Business / Corporate

Toshiba warns Western Digital to stop impeding chip unit sale

by Pavel Alpeyev and Takako Taniguchi


Toshiba Corp. has told partner Western Digital Corp. to stop interfering in plans to sell its memory chip business, warning it may take legal action to prevent the U.S. company from derailing the sale.

Toshiba sent two letters to Western Digital on May 3 that were obtained by Bloomberg. One from Toshiba’s lawyers asserts the Japanese company’s right to sell its part of the semiconductor joint venture, despite objections from the U.S. hard disk maker. The second, sent by Toshiba to Western Digital’s chief legal officer, says the U.S. company failed to ratify a proposal to formalize their relationship after a merger, and that Toshiba would bar Western Digital employees from its facilities and networks unless it complies by May 15.

Western Digital became Toshiba’s manufacturing partner in the flash memory business when it acquired SanDisk Corp. for $15.8 billion last year. That unit may now pass into the hands of a new owner after Toshiba decided to put it up for sale to shore up its balance sheet following multibillion-dollar losses in its nuclear business. Toshiba has narrowed the list of potential buyers to a group that includes Western Digital rivals, including Taiwan’s Hon Hai Precision Industry Co., South Korea’s SK Hynix Inc. and chipmaker Broadcom Ltd.

“If Western Digital continues to interfere with Toshiba’s rights to sell its Affiliate — rights embodied in the joint venture agreements that Western Digital itself relied on when it bought SanDisk — Toshiba will have no choice but to pursue all available remedies,” the Tokyo-based company said.

The letters effectively reject an assertion by Western Digital that Toshiba should negotiate with the San Jose, California-based company first, and that Toshiba needs Western Digital’s consent to complete the sale. Western Digital Chief Executive Officer Steve Milligan told Toshiba’s board members in a letter on April 9 that the potential bidders for the chip unit were unsuitable and the reported prices offered were above the fair and supportable value of the business. The CEO’s letter cautioned in particular against accepting a bid from Broadcom Ltd., which has led the wave of consolidation in the chip industry over the past two years.

In the letter from law firm Morrison & Foerster, Toshiba said it clearly has the right to sell under the change of control provisions in the joint venture contract. In fact, Western Digital took advantage of this very provision when it bought SanDisk’s share of the venture, according to the letter.

Western Digital spokesman Jim Pascoe didn’t immediately respond to messages seeking comment.

Toshiba is aiming to complete the sale of the chip unit by March 2018 to raise much-needed cash. The potential offers, which are nonbinding at this point, have come in at about ¥2 trillion ($17.7 billion), with Hon Hai indicating its willingness to pay as much as ¥3 trillion, Bloomberg has reported. While the large size of the deal has made it necessary for bidders to seek partners to ease the financial burden, participation by Japanese companies may be key to regulatory approval.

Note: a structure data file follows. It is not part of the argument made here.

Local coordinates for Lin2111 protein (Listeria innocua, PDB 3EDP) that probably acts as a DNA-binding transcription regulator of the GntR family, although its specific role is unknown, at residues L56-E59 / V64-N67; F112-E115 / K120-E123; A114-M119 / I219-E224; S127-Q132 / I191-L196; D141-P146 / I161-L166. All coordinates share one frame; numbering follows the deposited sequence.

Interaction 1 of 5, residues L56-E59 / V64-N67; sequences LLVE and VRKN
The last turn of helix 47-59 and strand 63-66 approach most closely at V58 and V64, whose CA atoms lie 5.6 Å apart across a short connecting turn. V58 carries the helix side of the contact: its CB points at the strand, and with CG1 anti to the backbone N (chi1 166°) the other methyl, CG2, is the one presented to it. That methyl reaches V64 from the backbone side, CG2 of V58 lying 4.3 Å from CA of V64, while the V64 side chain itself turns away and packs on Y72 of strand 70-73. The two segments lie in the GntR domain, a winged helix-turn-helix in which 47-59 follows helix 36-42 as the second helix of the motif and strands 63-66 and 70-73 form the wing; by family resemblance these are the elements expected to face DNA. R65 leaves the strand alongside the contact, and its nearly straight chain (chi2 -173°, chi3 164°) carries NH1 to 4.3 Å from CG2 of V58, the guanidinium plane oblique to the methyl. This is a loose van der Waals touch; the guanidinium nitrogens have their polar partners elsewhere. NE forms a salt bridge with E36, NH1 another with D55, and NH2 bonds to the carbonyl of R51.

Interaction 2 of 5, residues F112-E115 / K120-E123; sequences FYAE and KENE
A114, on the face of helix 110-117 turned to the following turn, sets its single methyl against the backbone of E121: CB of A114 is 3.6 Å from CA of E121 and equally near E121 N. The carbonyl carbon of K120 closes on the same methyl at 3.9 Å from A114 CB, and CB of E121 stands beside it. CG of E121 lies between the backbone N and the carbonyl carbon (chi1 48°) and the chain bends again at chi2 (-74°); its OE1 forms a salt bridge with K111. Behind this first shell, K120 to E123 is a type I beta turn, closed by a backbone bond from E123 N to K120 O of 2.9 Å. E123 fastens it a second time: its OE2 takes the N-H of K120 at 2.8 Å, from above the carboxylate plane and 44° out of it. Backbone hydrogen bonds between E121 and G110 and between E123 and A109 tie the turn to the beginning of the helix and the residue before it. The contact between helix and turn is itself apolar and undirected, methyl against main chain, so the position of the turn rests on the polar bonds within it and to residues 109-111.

“Considering the current lineup of bidders, this shouldn’t pose a major risk for the sale process,” said Kazunori Ito, an analyst at Morningstar Investment Services. “From the point of view of Toshiba’s shares, any delay would be a negative.”

Western Digital is in talks with government-backed investment funds Innovation Network Corp. of Japan and Development Bank of Japan Inc. about options for a bid, Long said during an interview last month.

He also suggested his company has held discussions with Apple Inc.

Western Digital may also join a bid by KKR & Co., INCJ and DBJ, according to sources familiar with the matter.

Toshiba is in favor of the proposal from KKR and INCJ because it would simplify regulatory approval and speed up the delivery of much-needed cash, the sources said.

KKR and its partners have indicated they would pay ¥1.8 trillion to ¥2.1 trillion, one of the people said. Western Digital’s CEO plans a trip to Japan this week to discuss joining the group, another source said.

Toshiba is selling assets to contend with write-downs in its Westinghouse nuclear business, stemming from cost overruns and construction project delays. Toshiba put Westinghouse into Chapter 11 bankruptcy protection and said it may book a loss of as much as ¥1.01 trillion for the year that ended in March.

In the meantime, Toshiba has asked its main banks for loan extensions and offered stock holdings and real estate as collateral, sources familiar with the matter have said.

Aside from the legality of the sale, Western Digital may struggle to match rival bids. The purchase of SanDisk has strained the company’s balance sheet, leaving it with net debt of $8.9 billion as of December. In January, Western Digital said it had cash and cash equivalents of $5.2 billion. The company said in January it had “liquidity available” totaling $6.2 billion.

“Western Digital’s broad campaign to subvert Toshiba’s relationships with its banks and bidders is a transparent attempt to leverage and mischaracterize SanDisk’s consent rights to force Toshiba to grant Western Digital rights and advantages it does not have,” Louise C. Stoupe, a partner at Morrison & Foerster, wrote. “This campaign constitutes intentional interference with Toshiba’s prospective economic advantage and current contracts. It is improper, and it must stop.”

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